A few years after Coko joined our menagerie of species, some human, we moved to my parents’ small farm. My father had just passed away and my mother was in the throes of Alzheimer’s coupled, heartbreakingly, with regular tiny strokes, each one robbing her of yet another faculty. But she did love our Coko, who lay across her feet, content to be appreciated, oblivious to whether or not the feet were welcoming of her. (They were.)
With my mother’s passing, I wanted to put to use the farm property that had been a major part of my life. Being an animal rights activist and vegan, I wanted no animals who would become food for anyone, and the arable land was insufficient in acreage to support a crop-growing operation. At the time, we were lucky enough to have been entrusted with a few old rescue horses, and hadn’t I had a horse for 27 years (he was buried between the two barns)? Perhaps, this farm enterprise could be a horse boarding stable?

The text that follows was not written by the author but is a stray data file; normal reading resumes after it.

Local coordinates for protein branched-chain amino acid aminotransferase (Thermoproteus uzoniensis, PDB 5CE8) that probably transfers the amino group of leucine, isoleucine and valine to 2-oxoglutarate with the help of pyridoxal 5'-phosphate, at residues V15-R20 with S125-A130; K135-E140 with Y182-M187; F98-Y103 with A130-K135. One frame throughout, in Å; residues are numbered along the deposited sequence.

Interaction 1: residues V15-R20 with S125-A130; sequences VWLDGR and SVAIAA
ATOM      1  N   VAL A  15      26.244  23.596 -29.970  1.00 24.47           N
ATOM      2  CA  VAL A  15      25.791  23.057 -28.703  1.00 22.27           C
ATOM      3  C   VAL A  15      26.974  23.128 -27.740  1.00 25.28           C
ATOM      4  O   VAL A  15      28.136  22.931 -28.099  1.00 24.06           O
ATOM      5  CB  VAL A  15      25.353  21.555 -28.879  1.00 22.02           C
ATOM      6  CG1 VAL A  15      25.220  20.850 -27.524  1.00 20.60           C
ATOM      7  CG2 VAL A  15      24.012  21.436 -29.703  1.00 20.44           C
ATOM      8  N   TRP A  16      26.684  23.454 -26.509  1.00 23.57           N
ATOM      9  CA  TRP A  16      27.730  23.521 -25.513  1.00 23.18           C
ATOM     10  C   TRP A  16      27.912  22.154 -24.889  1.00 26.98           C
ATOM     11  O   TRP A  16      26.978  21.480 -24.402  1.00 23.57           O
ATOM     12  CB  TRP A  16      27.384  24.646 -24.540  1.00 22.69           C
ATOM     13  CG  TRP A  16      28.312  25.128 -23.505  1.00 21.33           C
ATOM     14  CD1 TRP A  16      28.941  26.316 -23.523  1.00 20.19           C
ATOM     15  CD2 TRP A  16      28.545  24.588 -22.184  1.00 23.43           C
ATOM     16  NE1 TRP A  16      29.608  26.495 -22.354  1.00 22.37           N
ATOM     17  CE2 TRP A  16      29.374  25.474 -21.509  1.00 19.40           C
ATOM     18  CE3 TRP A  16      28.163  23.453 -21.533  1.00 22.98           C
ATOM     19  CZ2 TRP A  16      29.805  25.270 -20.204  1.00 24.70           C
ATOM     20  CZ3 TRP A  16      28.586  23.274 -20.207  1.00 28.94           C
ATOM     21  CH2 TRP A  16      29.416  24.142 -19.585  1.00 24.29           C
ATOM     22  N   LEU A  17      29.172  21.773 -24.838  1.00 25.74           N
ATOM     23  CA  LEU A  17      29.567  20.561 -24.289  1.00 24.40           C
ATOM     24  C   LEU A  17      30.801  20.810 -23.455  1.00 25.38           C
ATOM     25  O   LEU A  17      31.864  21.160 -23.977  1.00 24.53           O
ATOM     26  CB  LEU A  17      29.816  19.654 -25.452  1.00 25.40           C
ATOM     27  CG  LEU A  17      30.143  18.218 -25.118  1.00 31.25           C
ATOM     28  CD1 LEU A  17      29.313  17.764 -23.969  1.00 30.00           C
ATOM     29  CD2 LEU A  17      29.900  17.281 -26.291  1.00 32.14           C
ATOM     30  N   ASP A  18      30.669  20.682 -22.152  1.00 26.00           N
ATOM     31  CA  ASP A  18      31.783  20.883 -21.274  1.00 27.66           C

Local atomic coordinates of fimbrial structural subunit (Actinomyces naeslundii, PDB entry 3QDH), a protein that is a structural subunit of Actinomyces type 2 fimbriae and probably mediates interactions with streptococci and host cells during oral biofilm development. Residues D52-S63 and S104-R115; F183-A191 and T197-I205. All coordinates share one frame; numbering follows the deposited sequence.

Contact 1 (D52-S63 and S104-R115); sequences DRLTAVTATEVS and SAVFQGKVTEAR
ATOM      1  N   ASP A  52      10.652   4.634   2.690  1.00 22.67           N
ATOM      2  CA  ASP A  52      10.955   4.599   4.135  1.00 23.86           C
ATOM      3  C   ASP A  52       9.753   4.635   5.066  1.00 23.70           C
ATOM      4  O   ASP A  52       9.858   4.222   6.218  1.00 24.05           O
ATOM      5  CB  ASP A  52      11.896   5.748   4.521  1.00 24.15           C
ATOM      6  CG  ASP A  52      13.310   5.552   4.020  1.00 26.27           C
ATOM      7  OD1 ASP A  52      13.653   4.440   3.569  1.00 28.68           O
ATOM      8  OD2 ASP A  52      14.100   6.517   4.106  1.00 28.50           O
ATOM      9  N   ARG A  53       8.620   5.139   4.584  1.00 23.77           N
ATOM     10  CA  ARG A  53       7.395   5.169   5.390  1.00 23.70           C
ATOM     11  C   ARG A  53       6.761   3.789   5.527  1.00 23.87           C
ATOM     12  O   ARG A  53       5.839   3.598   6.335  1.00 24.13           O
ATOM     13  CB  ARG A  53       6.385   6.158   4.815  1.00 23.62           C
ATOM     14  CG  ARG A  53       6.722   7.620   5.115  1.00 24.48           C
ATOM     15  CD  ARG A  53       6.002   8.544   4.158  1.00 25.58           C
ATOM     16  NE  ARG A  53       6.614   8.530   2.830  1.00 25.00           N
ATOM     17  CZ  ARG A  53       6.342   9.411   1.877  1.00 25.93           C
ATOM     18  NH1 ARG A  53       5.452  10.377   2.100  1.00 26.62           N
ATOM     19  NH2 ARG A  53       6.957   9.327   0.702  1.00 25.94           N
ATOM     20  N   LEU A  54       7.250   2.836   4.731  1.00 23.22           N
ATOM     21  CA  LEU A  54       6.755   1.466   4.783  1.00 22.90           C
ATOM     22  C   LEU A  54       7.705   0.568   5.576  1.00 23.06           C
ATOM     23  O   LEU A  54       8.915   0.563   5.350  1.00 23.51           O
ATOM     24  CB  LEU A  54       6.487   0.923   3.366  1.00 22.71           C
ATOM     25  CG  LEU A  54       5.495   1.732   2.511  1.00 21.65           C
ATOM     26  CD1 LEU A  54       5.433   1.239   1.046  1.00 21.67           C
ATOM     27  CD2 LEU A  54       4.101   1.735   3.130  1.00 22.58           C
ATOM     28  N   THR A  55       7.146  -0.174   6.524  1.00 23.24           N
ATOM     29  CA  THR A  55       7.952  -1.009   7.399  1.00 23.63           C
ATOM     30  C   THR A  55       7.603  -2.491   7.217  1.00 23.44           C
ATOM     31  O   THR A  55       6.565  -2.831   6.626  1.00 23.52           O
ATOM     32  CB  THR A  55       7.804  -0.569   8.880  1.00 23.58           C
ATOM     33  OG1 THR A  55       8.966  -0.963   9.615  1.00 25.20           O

And so it became. I left the dealing with people to the spouse who liked people and I dealt with the horses, collecting their gifts as I cleaned stalls, sending them off for their hard days on pasture and welcoming them home with dinner and a drink. But this I did not do alone.